Anthony LaPaglia, Guy Pearce and Kerry Fox are to star alongside upcoming Australian pair Ryan Corr and Craig Stott when Candy director Neil Armfield begins filming Holding The Man in Melbourne next week.

Corr and Stott play Timothy Conigrave and John Caleo in this adaptation of a real-life boy-boy love story, while the other three – and also Camilla Ah Kin – play their parents.

“We would have done 400 auditions in six months for those two roles,” producer Kylie du Fresne told ScreenDaily.

It was a challenge in part because the actors are aged 16 and at school at the beginning of the film and in their 30s with a lot of life experience by the end. Sparks also had to fly between them. The creative team were open to casting four people but it was not their ideal.

Corr had to be released from the cast of Cyrano de Bergerac by the Sydney Theatre Company in order to accept the role and is in Russell Crowe’s upcoming The Water Diviner and Wolf Creek 2. Stott had to return from Los Angeles.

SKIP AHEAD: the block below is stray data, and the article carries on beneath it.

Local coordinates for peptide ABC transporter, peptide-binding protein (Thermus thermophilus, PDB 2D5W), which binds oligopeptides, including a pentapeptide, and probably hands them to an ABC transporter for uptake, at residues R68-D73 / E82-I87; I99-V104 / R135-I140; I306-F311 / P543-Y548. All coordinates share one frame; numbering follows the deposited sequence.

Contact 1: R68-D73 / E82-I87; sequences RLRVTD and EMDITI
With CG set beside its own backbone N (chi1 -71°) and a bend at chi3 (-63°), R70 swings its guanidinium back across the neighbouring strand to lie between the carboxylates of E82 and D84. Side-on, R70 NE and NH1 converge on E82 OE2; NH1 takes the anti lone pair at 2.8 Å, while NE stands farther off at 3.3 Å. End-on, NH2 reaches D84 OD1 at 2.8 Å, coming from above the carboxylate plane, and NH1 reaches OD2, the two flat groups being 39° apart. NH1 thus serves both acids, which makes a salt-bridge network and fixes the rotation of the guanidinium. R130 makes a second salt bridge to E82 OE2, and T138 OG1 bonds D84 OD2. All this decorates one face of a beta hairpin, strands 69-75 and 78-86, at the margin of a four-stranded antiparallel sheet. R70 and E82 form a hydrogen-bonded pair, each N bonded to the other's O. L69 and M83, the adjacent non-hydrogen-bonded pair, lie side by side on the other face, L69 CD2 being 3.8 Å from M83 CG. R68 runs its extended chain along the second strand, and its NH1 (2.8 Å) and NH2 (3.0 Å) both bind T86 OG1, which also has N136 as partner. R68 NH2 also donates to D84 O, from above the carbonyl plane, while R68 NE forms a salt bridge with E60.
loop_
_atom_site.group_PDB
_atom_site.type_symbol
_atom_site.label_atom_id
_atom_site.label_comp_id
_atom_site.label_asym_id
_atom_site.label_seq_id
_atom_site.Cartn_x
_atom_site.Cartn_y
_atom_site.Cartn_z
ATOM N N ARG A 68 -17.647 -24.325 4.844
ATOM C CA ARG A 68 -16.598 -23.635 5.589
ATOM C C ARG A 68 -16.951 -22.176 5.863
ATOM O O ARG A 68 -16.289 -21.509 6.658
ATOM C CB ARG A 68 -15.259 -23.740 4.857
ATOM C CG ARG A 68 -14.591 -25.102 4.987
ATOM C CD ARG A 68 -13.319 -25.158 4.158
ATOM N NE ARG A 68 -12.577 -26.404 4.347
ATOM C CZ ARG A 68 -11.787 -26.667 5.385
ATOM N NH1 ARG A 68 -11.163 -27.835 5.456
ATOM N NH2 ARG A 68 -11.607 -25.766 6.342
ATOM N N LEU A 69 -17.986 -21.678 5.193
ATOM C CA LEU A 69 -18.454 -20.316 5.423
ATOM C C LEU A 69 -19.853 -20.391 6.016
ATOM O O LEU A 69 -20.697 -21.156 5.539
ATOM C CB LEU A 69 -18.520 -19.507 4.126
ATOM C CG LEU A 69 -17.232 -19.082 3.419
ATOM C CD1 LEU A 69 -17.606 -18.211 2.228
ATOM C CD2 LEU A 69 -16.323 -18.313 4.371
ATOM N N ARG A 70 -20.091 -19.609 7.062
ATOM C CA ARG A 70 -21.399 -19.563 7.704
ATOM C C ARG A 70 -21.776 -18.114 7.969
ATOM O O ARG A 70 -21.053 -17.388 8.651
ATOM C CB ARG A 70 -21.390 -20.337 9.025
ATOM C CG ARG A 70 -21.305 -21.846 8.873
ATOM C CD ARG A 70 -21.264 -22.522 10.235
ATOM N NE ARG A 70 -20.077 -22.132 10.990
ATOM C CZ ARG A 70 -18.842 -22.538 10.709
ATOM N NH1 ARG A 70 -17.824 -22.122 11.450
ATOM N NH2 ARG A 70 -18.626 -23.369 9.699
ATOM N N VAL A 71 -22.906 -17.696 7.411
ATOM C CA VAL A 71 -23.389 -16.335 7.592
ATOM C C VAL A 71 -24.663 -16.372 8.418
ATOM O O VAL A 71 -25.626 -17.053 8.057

The schedule is somewhat unorthodox in that there will be a seven-week break in order for Stott to lose a lot of weight – he gets very ill in the story. Some scenes include such iconic Sydney places as Bondi Beach and Oxford Street, and there will be a couple of days in filming on the Italian island of Lipari but most of the filming will take place in Melbourne.

Holding The Man has already secured a significant following via Conigrave’s popular memoir and scriptwriter Tommy Murphy’s play of the same name, which has been staged across the world.

“Part of the success of the play and the book is that it is very funny in its honesty,” said Du Fresne, a partner in the production company Goalpost Pictures Australia and one of the producers on the big local hit The Sapphires, which premiered in Cannes.

“It is a celebration of soul mates and the joy of first love and the monumental nature of everything that goes with that, and then it turns into a tragedy of Romeo and Juliet proportions.”

Holding The Man is being distributed in Australia and New Zealand by Transmission and Goalpost Film in the UK, is handling international sales.

Finance is provided by Screen Australia, the state agencies Film Victoria and Screen NSW and Sydney business person Cameron Huang, an “angel investor” who was so affected by the play seven years ago that he offered to help Murphy in any way he could to make it into a film.